Activists plead for Sonthi to remove PM
More than 50 activists from the Assembly of Isaan People met with General Sonthi Boonyaratglin yesterday, appealing for him to remove Prime Minister Surayud Chulanont from office before the country falls apart.
Sonthi, as chief of the Council for National Security (CNS), was reported to be sending a signal to Surayud that his time as PM was running out.
In an uncommon approach to his visitors, Sonthi opened a meeting room in the Army's headquarters to welcome the group and then promised he would consider their request. They took group photographs after the meeting.
Reporters noticed that Sonthi gave the group special treatment that was markedly different from other groups who had earlier appealed for his help. He regularly sends his aides to accept complaints.
However, Sonthi met Surayud's opponents by himself yesterday, in the same manner he treated Sondhi Limthongkul, a leader of the People's Alliance for Democracy (PAD), at the peak of the anti-Thaksin protests in February 2006.
Thaksin faced so much pressure that he had to dissolve the House by the end of the month. Sonthi later led a fresh coup to oust Thaksin on September 19.
Group leader Chaiwat Sinsu-wong said after the meeting that he asked Sonthi to "make a sacrifice" for the country by removing Surayud as prime minister to pave the way for a new government.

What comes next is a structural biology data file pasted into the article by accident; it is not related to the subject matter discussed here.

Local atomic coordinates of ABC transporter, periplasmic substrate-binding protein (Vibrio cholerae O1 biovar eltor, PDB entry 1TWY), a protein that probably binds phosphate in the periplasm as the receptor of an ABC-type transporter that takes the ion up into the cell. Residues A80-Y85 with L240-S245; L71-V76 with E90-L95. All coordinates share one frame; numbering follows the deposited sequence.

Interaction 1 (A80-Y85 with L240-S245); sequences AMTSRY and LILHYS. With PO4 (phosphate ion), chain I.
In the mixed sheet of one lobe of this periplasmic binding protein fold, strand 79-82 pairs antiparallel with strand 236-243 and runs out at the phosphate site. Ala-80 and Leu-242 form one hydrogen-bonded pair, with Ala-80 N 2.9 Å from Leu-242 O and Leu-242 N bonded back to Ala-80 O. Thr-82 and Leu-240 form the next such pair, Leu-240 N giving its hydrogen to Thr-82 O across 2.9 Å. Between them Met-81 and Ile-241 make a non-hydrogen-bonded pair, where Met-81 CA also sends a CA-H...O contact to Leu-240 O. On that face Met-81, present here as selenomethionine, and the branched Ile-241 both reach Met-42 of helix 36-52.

The group alleged that Surayud had attempted to protect deposed premier Thaksin Shinawatra from being scrutinised by the Assets Examination Committee. Mean-while, his government had perform-ed poorly since assuming power seven months ago, causing serious damage to the country, it said.
As Surayud had said he would resign only when the ongoing conflicts led to violence, Chaiwat be-lieved it was a mistake to wait that long. The whole country would be at risk, he said.
Sonthi, as the CNS chief, has the power to sack the prime minister following the interim 2006 constitution's rules.
The Assembly of Isaan People also handed a letter to Privy Council President General Prem Tinsulanonda, asking him to advise Surayud to review himself as the leader of the government.
The group is linked to PAD and Sondhi Limthongkul. Chaiwat is a key PAD member who fought along with Sondhi during their movement to oust Thaksin. Media tycoon Sondhi is close to key CNS member General Saprang Kalayanamitr.
Last month, PAD leaders sent an ultimatum to Surayud to quit. They accused the PM of failing to complete the coup's four-pronged mission and "making a deal" with Thaksin behind the public's back.
With PAD's apparent goal of attacking Surayud, its latest move may be regarded as paving the way for a fresh coup.
Surayud has reportedly been pressured by CNS leaders to resign for months. He has disobeyed the junta on several occasions. The last straw for the CNS was when Surayud refused to declare a state of emergency in Bangkok so that the army could handle anti-CNS protests.
However, he rejected the offer for his resignation. Instead, he reshuffled his Cabinet members to show his willingness to solve the national crisis, and convinced the public that an election would be held in December under his administration.
Moreover, Surayud has invited Sonthi to join Cabinet meetings since the end of April in a bid to respond to Sonthi's criticism that the whole Cabinet was inefficient.